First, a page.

Two members of the University of Tennessee football team were arrested over the weekend on alcohol-related charges and resisting arrest.
Officers received a call about a loud party at the apartment of former Tennessee linebacker Dontavis Sapp, 22, who was also taken into custody with Johnson, 22, and O’Brien, 20, the Knox County Sheriff’s Office said.
Johnson, a first-team all-Southeastern Conference selection last season, was charged with purchasing alcohol for a person underage and resisting arrest. O’Brien, a reserve nose tackle as a redshirt freshman last season, was charged with criminal impersonation, resisting arrest and underage consumption of alcohol.
All three have been released.
Johnson, who is returning for his senior season, made a team-high 106 tackles last fall in his third season as a starter. He had 138 tackles in 2012 and ranked fourth among all Football Bowl Subdivision players with 11.5 tackles per game.
O’Brien made 12 tackles and played in all 12 games in a reserve role as a redshirt freshman last season. Sapp closed his career last fall by starting 12 games and making 66 tackles.
Some have questioned why we comment on things like this here. It’s because when a player gets arrested, for any team, it’s news, and it affects the members of the Southeastern Conference indirectly, including Alabama.
Not all arrests are equal, obviously, judging from the potential punishments that follow. Possession of marijuana with a suspicion to distribute from an incoming freshman (like Auburn’s Kalvaraz Bessent) is news, no matter how angry it makes you as a fan. We understand it makes some mad…both that it happened, and that we comment on it here. But an incident like this carries with it major ramifications, both for the individual, and for the program it impacts.
Alcohol-related charges by two current players on the Volunteer squad is also news, especially from a 1st team all SEC player last season.
So is failure to obey/resisting arrest (from Alabama incoming freshman Tony Brown). However, that claim is already being shredded in Tuscaloosa, as reported by CBS Sports and Al.com. Witnesses are saying now that the police in Tuscaloosa were the aggressors following a melee at a party, mostly attended by track athletes.
One brief comment: The Tuscaloosa police are nuts. I’ve experienced it first-hand. My experience with them was in a traffic situation following a game, where I accidentally honked my horn when turning around to tend to our then baby in the back seat. My elbow hit the horn as I turned around to position myself.
The officer directing traffic stopped the entire three lane intersection to hunt down “whoever just honked their horn,” wanting to exact revenge for the crime against humanity he thought had just been committed. He then sent me, my wife and our baby, pacifier and footed-pajamas and all, to the side of the road for “traffic time out” for a couple of cycles so I could think about what I’d done.
It was clear this officer hated his job, and the university town he lived in, not to mention the football game that inconvenienced his Saturdays. He said as much as he announced for all to hear what all he’d been through that day. In that situation you’re at the mercy of the officer until his fit of rage has run its course. There’s not a lot you can do. In Tony Brown’s case, as eye witnesses are now coming forward and saying, that fit included unnecessary use of pepper spray on a young man walking away.
Through the years, many accounts with the Tuscaloosa police department have painted a force completely unsympathetic at best, overly aggressive at worst. I haven’t dealt with the Nassau County Sheriff’s Office, nor that of Knox County. But the described encounter, and my experience with them while in school there allows for a little perspective on my part. Not beating up on them…any policeman serving in that line of work is worth his salt. But some are better than others.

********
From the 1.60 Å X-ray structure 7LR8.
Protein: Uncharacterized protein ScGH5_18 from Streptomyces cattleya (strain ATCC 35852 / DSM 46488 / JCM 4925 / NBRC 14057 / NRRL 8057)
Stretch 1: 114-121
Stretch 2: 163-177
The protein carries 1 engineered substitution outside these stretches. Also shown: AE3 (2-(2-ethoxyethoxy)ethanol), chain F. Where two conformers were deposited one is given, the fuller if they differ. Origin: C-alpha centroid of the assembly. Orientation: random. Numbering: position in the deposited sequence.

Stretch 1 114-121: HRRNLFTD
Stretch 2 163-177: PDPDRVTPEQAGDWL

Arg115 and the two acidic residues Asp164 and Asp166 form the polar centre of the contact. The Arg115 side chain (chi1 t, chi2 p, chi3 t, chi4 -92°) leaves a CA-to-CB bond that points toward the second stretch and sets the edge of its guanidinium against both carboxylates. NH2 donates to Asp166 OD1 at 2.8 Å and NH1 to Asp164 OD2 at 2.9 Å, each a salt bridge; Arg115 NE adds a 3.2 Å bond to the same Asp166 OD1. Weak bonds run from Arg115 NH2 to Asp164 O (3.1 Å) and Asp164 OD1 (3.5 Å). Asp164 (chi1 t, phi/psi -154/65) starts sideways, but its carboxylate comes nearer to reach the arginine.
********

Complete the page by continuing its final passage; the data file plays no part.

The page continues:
When in school there, I once had to fight (and won) a parking ticket where I parked on a curb that was neither yellow nor marked in any way for “no parking,” yet the officer with the god-complex believed he should be able to assign penalty wherever he wished. I’m telling you, they’re nuts. But I digress…
Putting it in perspective, what the Alabama newcomer did carries a sentence about as stern as picking up trash on the side of the road for a few weekends. What the Auburn newcomer did carries a sentence as stern as having to get used to male love over the next decade. What the Tennessee players did is somewhere in the middle.
Any young man getting himself arrested is tragic. You don’t need that on your record as you try to put a life together for yourself. But very different from you and I, that arrest is broadcast from sea to shining sea because of their involvement with an amateur football organization.
Even more, the tragedy comes in seeing potential futures dashed over bad decisions, bad affiliations, and sometimes just being at the wrong place at the wrong time. A wise parent once told me as a young man, nothing good happens outside your house after 10:00pm. I thought they were crazy then, but as I get older, there’s a lot of wisdom in that notion.
But these are teenagers. Their frontal lobes controlling the ability to sense and determine the consequences of their actions haven’t fully developed yet. In Bessent’s case, if he’s innocent, ratting out your buddies (if the weed really isn’t his) would be a great decision, but that isn’t what he did.
In the Tennessee players’ case, not buying alcohol for the underaged would be a great idea.
And in Brown’s case, staying clear of anything resembling trouble in Tuscaloosa is a good idea as well.
This is all news because we care about this thing called college football. Don’t get mad at us though; we didn’t start the fire. It was always burning since college football has been turning.